- The Washington Times - Friday, October 13, 2006

Russian GM Vladimir Kramnik is the new, undisputed chess heavyweight champion of the world after benefiting yesterday from a huge blunder by Bulgarian rival Veselin Topalov in the fourth and final rapid-playoff game of their title match in Elista, Russia.

The two rival claimants to the world crown had played to a 6-6 tie at classical time controls in the 12-game match to reunify the title, which has been divided for more than a dozen years. The two had each won a game in the rapid playoff and were heading for a blitz showdown when Topalov blundered a rook in an inferior position in the final game.

The result is likely to be a welcome one in the chess world, as Topalov’s camp squandered a good deal of good will with a protest earlier in the match — briefly upheld by arbiters for FIDE, the international chess federation — that Kramnik was taking too many trips to the bathroom during play.

The final games of the match have been played under a cloud. Kramnik formally protested Topalov’s forfeit win in Game 5, when the Russian boycotted play. His manager said earlier this week that Kramnik would not recognize Topalov as the legitimate winner if the forfeited point proved critical to the final score.

Kramnik needed a late comeback with a win in Sunday’s Game 10 just to force yesterday’s overtime playoff, bouncing back from demoralizing losses in the previous two games to tie the score at 5-5. The victory was Kramnik’s first since Game 2.

Topalov displayed the more creative opening play in the match, although the results were not always favorable. In this Catalan, Black again gets out of the main lines with 9. Qc2 a5, but White reacts vigorously with 11. Bc1 b5 12. cxd5 cxd5 13. e4!, pushing for open central lines and more play for his fianchettoed bishop.

Kramnik shows excellent judgment with the unexpected 17. Ne5 Nd5 18. Bxd5!, giving up a powerful bishop for the knight but transforming the d5-square from a Black asset to a defensive liability. On 18…exd5 19. Nc3 Nf6 20. Nxb5 Ba6 21. a4, White is even up a pawn, and Black must work hard just to restore material equality.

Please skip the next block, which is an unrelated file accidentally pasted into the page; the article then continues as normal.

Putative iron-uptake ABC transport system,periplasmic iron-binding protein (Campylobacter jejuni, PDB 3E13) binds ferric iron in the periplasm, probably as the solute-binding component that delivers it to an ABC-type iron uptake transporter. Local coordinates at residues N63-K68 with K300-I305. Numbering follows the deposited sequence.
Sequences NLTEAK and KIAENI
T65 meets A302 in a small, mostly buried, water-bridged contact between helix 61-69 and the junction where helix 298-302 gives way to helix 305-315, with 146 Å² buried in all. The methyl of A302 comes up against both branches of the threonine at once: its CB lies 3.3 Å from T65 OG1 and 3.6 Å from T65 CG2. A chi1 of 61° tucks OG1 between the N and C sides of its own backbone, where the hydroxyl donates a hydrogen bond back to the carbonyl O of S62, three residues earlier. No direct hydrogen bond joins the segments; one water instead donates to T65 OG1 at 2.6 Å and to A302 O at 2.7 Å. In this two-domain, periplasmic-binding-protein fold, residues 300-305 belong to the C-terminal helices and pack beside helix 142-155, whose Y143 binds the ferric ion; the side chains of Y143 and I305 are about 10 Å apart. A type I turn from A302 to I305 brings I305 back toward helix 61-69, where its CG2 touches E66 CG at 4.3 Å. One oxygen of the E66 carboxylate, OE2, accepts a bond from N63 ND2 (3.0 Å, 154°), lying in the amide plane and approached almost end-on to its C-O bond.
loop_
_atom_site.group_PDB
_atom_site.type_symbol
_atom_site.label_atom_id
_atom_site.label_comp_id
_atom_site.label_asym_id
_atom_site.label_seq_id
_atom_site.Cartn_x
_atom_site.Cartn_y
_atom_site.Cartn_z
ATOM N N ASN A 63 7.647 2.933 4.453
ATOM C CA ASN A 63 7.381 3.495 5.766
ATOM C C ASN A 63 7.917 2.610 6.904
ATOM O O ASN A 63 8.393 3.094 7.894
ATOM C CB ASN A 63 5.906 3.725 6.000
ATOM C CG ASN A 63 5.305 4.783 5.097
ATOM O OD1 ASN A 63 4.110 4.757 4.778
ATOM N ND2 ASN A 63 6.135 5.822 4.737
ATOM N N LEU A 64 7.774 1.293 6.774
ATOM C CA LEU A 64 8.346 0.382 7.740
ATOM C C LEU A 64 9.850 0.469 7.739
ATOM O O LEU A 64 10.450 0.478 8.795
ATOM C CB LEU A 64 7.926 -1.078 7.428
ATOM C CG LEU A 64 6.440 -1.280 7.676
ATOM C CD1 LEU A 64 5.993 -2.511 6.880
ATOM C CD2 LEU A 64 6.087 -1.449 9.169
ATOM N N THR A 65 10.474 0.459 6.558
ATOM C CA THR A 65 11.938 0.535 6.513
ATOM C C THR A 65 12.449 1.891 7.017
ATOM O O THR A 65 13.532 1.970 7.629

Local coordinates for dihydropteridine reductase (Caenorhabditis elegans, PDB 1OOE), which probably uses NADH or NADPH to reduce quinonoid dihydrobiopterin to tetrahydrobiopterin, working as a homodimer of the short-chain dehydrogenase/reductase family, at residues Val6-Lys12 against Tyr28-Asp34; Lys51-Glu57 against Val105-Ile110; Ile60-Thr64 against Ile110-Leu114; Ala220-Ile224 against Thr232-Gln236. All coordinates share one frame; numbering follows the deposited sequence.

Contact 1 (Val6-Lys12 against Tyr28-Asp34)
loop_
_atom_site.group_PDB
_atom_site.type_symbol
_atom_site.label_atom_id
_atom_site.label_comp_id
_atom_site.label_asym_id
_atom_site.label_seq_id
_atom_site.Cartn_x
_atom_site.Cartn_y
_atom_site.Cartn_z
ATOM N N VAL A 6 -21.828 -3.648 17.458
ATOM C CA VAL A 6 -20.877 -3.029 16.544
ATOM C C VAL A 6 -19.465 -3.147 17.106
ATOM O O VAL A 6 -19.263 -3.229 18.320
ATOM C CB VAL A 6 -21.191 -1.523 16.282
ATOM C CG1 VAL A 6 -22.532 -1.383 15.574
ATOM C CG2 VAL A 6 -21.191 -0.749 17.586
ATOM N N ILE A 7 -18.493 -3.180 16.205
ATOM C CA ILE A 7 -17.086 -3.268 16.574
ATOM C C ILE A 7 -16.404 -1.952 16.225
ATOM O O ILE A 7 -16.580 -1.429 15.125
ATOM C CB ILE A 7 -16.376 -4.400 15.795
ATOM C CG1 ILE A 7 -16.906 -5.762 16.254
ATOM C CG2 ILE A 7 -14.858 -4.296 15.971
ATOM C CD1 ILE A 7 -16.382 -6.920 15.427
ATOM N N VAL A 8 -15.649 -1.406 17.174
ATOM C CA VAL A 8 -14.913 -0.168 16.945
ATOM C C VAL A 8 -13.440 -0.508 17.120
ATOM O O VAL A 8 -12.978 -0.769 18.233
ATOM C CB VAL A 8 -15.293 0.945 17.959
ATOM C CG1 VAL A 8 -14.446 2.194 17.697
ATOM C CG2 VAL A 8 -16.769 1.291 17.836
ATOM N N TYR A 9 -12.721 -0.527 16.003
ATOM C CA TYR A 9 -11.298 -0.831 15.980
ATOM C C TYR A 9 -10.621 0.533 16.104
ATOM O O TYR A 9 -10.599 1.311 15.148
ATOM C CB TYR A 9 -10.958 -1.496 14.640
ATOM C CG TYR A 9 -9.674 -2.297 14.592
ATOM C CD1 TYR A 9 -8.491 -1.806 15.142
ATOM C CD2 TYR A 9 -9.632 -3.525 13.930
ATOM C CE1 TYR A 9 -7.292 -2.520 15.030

The aggressive Topalov is clearly less comfortable in positions where his opponent has the initiative, which may explain in part his game-losing blunder: 23. Rc7 Bd8 24. Ra7 f6? (see diagram; 24…Bxb5 25. axb5 Qxb5 26. Qxb5 Rxb5 27. Ra2 gives White all the play, but was infinitely preferable for Black) 25. Nd7! (Kramnik said his biggest dilemma here was choosing between this shot and the equally strong 25. Qg4!) Rf7 26. Nxb6 Rxa7 27. Nxd5, picking up a second pawn.

White carefully nurses his edge, even rejecting the piece-winning 29. f3 Bxb5 (Nd6 30. Qxe8+ Nxe8 31. Nxd4) 30. Nxb5 Rb4 Re1 Bb6+ 31. Kg2 to avoid complications. A little tactical trick — 33. Nc7 Qc4 (Bxc7 34. Qxc7 Qxb2 35. Qd8+ Kf7 36. Qd7+ Kg6 37. Qe8+ Kf6 38. Be3 wins) 34. Qd1! Bxc7 35. Qd7, attacking the bishop and threatening mate on e8 — brings more simplification and by 42. Bc7 g4 43. Bxa5, Black is the exchange and a pawn down with no compensation. Topalov resigned.

There was triumph and tragedy in yesterday’s clinching game. After a draw in the first rapid game, Kramnik broke through with a win with White in Game 2, only to see Topalov return the favor in Game 3. In the final game, the pressure apparently got to the Bulgarian, who made an elementary mistake just when it looked as if he could save the position.

The QGD Slav got a heavy workout in the match, with both players adopting it as Black at times in Elista. The queens come off early in the final game, and White’s slight edge in development translates into steady pressure on the Black pawns.

Kramnik wins material with 27. Nxc5 Rxc5 28. Rxa6, but Black has good chances to blockade White’s divided queen-side pawns while keeping Kramnik’s king out of play.

However, a moment of chess blindness by Topalov hands the title belt to the Russian on 43. Kf2 Rc2+ 44. Ke3 Rxc5??, no doubt expecting 45. Rxc5+ Kxb6, and White’s a-pawn is safely under control.

But the simple 45. Rb7+! exposes the hole in Black’s calculations, as 45…Rxb7 45. Rxc5+ Kb6 47. axb7 wins a full rook, as Black can’t capture on c5 without allowing the pawn to queen. Topalov resigned at once.

FIDE World Championship, Game 10, Elista, Russia, October 2006


1. d4Nf623. Rc7Bd8

2. c4e624. Ra7f6

3. Nf3d525. Nd7Rf7

4. g3Bb4+26. Nxb6Rxa7

5. Bd2Be727. Nxd5Rd7

6. Bg20-028. Ndc3Rxd4

7. 0-0c629. Re1f5

8. Bf4Nbd730. Qc2Rb4

9. Qc2a531. Nd5Rxb5

10. Rd1Nh532. axb5Qxb5

11. Bc1b533. Nc7Qc4

12. cxd5cxd534. Qd1Bxc7

13. e4dxe435. Qd7h6

14. Qxe4Rb836. Qxc7Qb4

15. Qe2Nhf637. Qb8+Qxb8

16. Bf4Rb638. Bxb8Nd2

17. Ne5Nd539. Ra1g5

18. Bxd5exd540. f4Nb3

19. Nc3Nf641. Ra3Bc4

20. Nxb5Ba642. Bc7g4

21. a4Ne443. Bxa5Black

22. Rdc1Qe8resigns

FIDE World Championship, Rapid Playoff, Game 4, Elista, Russia, October 2006


1. d4d524. Nb3Ke7

2. c4c625. Rd4Bg6

3. Nf3Nf626. c4Rc6

4. Nc3e627. Nxc5Rxc5

5. e3Nbd728. Rxa6Rb8

6. Bd3dxc429. Rd1Rb2

7. Bxc4b530. Ra7+Kf6

8. Be2Bb731. Ra1Rf5

9. 0-0Be732. f3Re5

10. e4b433. Ra3Rc2

11. e5bxc334. Rb3Ra5

12. exf6Bxf635. a4Ke7

13. bxc3c536. Rb5Ra7

14. dxc5Nxc537. a5Kd6

15. Bb5+Kf838. a6Kc7

16. Qxd8+Rxd839. c5Rc3

17. Ba3Rc840. Raa5Rc1

18. Nd4Be741. Rb3Kc6

19. Rfd1a642. Rb6+Kc7

20. Bf1Na443. Kf2Rc2+

21. Rab1Be444. Ke3Rxc5

22. Rb3Bxa345. Rb7+Black

23. Rxa3Nc5resigns

David R. Sands can be reached at 202/636-3178 or by e-mail at [email protected]washington times.com.

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